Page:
Wilsey v. Campbell

Annotate this Case

467 P.2d 964 (1970)

Velma E. WILSEY, Appellant, v. James CAMPBELL and Charmaine Campbell, Husband and Wife, Respondents.

Supreme Court of Oregon, In Banc.

Argued and Submitted January 6, 1970.

Decided April 15, 1970.

Nicholas D. Zafiratos, Astoria, argued the cause for appellant. With him on the briefs was Ronald L. Miller, Astoria.

Duane Vergeer, Portland, argued the cause for respondents. With him on the brief was Gary A. Thye, Portland.

O'CONNELL, Justice.

This is an action to recover damages suffered by plaintiff when she slipped and fell on defendants' concrete patio. The jury returned a verdict for plaintiff whereupon defendants moved for a judgment notwithstanding the verdict. The motion was granted and plaintiff appeals.

*965 Plaintiff, who was 59 years old at the time of the accident, is the mother of defendant Charmaine Campbell and the mother-in-law of defendant James Campbell.

Plaintiff was hired by her daughter Charmaine to babysit on the morning of the accident. When her daughter returned home plaintiff was paid for her services but since it was raining plaintiff was invited to remain until James Campbell returned, at which time her daughter was to take her home. No prior arrangements had been made for transporting plaintiff to her home.

After plaintiff waited about two and a half hours her son-in-law returned whereupon she and her daughter proceeded to leave the house. They walked down four concrete steps to a concrete patio which was uncovered. Plaintiff fell when she stepped from the bottom step onto the patio and was injured. It was raining and the wind was blowing. There was no handrail on the steps. The contractor who built the patio testified that the patio was finished "smooth" and that there was "some slope at the end of the steps." Defendant James Campbell had instructed the contractor to make the patio a smooth surface. The steps had a rough surface. Both defendants testified that they knew that the patio was slippery when wet. James Campbell testified that he had slipped on the patio "several times." Charmaine Campbell testified that she had also slipped on the patio. Both testified that others had also slipped. They testified that they had not warned plaintiff that the patio was slippery.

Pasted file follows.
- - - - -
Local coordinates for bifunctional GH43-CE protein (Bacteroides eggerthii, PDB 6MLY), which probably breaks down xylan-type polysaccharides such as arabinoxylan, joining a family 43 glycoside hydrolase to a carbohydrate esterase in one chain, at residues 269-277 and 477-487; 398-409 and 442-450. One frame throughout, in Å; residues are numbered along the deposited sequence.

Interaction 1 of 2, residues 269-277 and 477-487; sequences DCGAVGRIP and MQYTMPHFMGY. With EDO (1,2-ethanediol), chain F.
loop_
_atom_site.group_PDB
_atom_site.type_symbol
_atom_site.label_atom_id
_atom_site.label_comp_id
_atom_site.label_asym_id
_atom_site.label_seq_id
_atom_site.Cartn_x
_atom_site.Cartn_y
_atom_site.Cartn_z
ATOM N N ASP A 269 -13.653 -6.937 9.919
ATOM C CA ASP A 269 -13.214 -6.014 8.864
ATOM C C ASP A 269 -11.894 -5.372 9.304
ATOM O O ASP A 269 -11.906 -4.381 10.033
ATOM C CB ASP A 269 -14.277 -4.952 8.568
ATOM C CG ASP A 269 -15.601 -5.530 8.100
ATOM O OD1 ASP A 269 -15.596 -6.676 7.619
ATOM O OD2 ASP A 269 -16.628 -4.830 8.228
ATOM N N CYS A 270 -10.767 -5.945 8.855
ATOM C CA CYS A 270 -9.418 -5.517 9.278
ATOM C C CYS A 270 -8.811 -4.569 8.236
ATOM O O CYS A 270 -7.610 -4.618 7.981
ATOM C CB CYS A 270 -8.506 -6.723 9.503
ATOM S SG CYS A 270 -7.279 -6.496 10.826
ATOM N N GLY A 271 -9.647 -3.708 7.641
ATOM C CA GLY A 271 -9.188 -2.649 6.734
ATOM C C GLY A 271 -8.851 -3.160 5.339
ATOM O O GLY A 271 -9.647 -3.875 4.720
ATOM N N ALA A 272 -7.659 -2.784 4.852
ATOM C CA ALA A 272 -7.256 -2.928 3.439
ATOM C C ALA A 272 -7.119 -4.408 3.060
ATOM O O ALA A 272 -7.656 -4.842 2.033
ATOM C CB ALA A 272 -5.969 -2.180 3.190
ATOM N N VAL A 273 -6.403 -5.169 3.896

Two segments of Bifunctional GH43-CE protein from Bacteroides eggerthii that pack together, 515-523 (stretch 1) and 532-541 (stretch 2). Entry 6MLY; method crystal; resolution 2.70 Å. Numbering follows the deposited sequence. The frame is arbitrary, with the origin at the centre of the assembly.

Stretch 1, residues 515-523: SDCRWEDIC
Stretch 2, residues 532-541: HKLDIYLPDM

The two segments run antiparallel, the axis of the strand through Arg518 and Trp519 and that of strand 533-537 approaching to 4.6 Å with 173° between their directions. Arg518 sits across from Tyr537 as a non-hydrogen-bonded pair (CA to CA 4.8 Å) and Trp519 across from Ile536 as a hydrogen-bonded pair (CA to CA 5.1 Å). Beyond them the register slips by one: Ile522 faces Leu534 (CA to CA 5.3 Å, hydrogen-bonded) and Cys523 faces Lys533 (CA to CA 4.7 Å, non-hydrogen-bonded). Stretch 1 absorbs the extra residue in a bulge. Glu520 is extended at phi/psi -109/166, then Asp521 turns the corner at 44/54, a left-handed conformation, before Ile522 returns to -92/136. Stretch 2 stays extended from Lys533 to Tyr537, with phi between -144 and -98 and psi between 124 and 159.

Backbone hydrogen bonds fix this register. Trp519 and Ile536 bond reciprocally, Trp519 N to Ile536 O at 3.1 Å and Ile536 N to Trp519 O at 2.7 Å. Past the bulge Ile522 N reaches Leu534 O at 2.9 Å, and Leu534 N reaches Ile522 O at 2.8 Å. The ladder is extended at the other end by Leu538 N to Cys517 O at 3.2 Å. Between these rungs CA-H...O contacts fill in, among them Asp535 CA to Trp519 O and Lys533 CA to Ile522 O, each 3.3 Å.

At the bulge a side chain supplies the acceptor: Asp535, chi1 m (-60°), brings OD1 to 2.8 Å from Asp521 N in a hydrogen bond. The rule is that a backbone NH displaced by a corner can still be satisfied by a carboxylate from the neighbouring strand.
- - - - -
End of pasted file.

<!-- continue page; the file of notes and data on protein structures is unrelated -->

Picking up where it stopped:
Plaintiff had been at defendants' home five or six times before the accident but she had never previously gone out onto the patio when it was raining. There was no evidence that the patio was wet when she went into defendants' house on the day of the accident. There was testimony that the day was wet and rainy.

Plaintiff wore "wedgies" which had smooth, flat composition soles without a distinct heel.

The case was submitted to the jury on the theory that plaintiff was an invitee. Defendants contend that plaintiff was a licensee only. The evidence conclusively establishes that defendants had knowledge of the dangerous condition of the premises. If the possessor of land has knowledge of the risk which the condition of the premises creates, his duty to an invitee or a licensee is the same.

The duty of a possessor of land to a licensee is stated in Restatement (Second) of Torts, ยง 342, p. 210 (1965), as follows:

"A possessor of land is subject to liability for physical harm caused to licensees by a condition on the land if, but only if, "(a) the possessor knows or has reason to know of the condition and should realize that it involves an unreasonable risk of harm to such licensees, and should expect that they will not discover or realize the danger, and "(b) he fails to exercise reasonable care to make the condition safe, or to warn the licensees of the condition and the risk involved, and "(c) the licensees do not know or have reason to know of the condition and the risk involved."

There was evidence to show that defendants knew of the slippery condition of the patio. No warning was given to plaintiff. Plaintiff had no knowledge that defendants' patio was slippery.

Defendants contend that the wet and smooth condition of the patio was open and obvious and that therefore plaintiff is chargeable with knowledge of the condition. It is argued that plaintiff is presumed to have knowledge of the slippery nature of smooth concrete surfaces covered with rain.

We think that it is the function of the jury to decide whether plaintiff knew or had reason to know of the danger to which she was subjected in this case. There was ample evidence to show that defendants *966 knew of the danger and failed to warn plaintiff. The trial judge should not have disturbed the verdict.

Defendants rely upon previous Oregon cases in which an invitee or licensee was denied recovery for injury suffered on the premises of the landowner. These and other so-called slipping and falling cases are not in point. We have found no previous Oregon case holding that a jury question is not made out where there is evidence, as there was in the present case, (1) that the defendant knew of the dangerous condition, and (2) that the plaintiff was not aware of the danger.

The judgment is reversed and the cause is remanded with directions to reinstate the verdict and enter judgment thereon.